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What are hormones and how can they impact your health?

Hormones have become a hot topic of debate in recent years, and you’ve likely encountered all kinds of conflicting information regarding their impact on health and fitness. No doubt you’ve heard that ‘insulin is the devil’ when it comes to fat loss. Or that cortisol is the ‘enemy’ that you need to avoid at all costs.

However, the reality is that hormones are part of the highly sophisticated ecosystem that is the human body. Labelling hormones as ‘good’ or ‘bad’ fails to appreciate their vast complexity. In this second instalment in our Female Health series, read on to learn all the tools you need to get your hormonal health on track.

What Are Hormones?

Hormones are chemical messengers, effectively any compound produced by the body that exerts a biological effect elsewhere. Hormones represent one link in a chain of signals that elicit a particular effect, process or series of processes. This can include the regulation of circadian rhythm, internal temperature, hunger signalling, energy levels, and much more.

Your body produces hormones in various organs, known as endocrine glands, which secrete hormones directly into the blood. While endocrine glands aren’t directly connected, they form a functional system that works in synergy to regulate nearly every physiological process in the body. As a result, the release of one hormone can trigger the release of another, resulting in a coordinated change or outcome.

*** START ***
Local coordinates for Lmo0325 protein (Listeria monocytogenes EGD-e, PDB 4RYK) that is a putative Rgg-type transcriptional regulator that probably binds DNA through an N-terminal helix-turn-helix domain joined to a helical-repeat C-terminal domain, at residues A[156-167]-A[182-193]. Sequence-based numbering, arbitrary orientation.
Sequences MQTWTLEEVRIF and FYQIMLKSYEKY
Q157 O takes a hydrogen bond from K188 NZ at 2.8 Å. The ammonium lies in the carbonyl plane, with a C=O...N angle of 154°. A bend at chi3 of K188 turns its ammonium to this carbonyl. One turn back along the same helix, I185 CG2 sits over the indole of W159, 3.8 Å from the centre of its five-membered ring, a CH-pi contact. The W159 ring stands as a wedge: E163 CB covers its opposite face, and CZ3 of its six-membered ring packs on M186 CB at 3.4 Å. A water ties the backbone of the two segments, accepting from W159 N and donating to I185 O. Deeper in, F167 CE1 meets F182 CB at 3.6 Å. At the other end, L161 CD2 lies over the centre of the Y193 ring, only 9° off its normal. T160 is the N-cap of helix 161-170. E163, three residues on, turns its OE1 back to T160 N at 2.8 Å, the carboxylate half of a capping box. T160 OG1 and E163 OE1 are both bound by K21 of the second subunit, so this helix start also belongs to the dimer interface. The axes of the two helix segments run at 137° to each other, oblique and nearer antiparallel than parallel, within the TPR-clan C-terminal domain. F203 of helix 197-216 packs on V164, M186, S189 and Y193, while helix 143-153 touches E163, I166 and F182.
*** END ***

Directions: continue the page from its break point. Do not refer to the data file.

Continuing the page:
Almost every organ in the body produces one or more hormones, including the heart, liver, and stomach. Different organs can also create and secrete the same hormone. For example, somatostatin, or growth hormone-inhibiting hormone, is produced by neurons in the brain, as well as the cells of the stomach and pancreas. This is because hormones work locally to the organs producing them and peripherally in other tissues elsewhere.

Most hormones move throughout the body via your bloodstream. Some hormones, such as peptides and catecholamines, are water-soluble and dissolve easily into blood plasma, meaning they are self-sufficient in moving around your body. However, steroid and thyroid hormones are not water-soluble (hydrophobic) and need to ‘piggyback’ onto proteins and fatty acids to move through the bloodstream.

Sleep quality

What Do Hormones Do?

There are two kinds of scenarios in which hormones function. The first is general physiological tasks, such as digesting food, the sleep-wake cycle, cell renewal, etc. Think of these as the day-to-day ‘to do list’. A classic example is the light-dark cycle. Your brain detects falling light levels through sensors in your eyes. This triggers the release of melatonin, causing you to fall asleep for vital cell repair to take place.

The second scenario represents the body’s adaptive response. Core to understanding this continuous adaptation is the concept of ‘homeostasis’, literally meaning ‘maintaining status’. The human body seeks to maintain the status quo at all costs, and change is interpreted as a ‘threat’ to our survival. Let’s say you’re an early human being chased by a predator. Your body gathers all its available resources to enable you to remove yourself from danger. As a result, you enter a ‘sympathetic’ or ‘fight-or-flight’ state: your heart rate increases, your pupils dilate, and blood travels to your working muscles to enable you to escape the perceived danger.

However, modern life throws all sorts of things at us that interfere with this natural signalling; your body can’t tell the difference between a couple of hectic days at the office and a genuine threat to your survival. All kinds of factors interfere with our natural hormone signalling and push us into an unbalanced state or ‘heterostasis’, preventing us from performing optimally.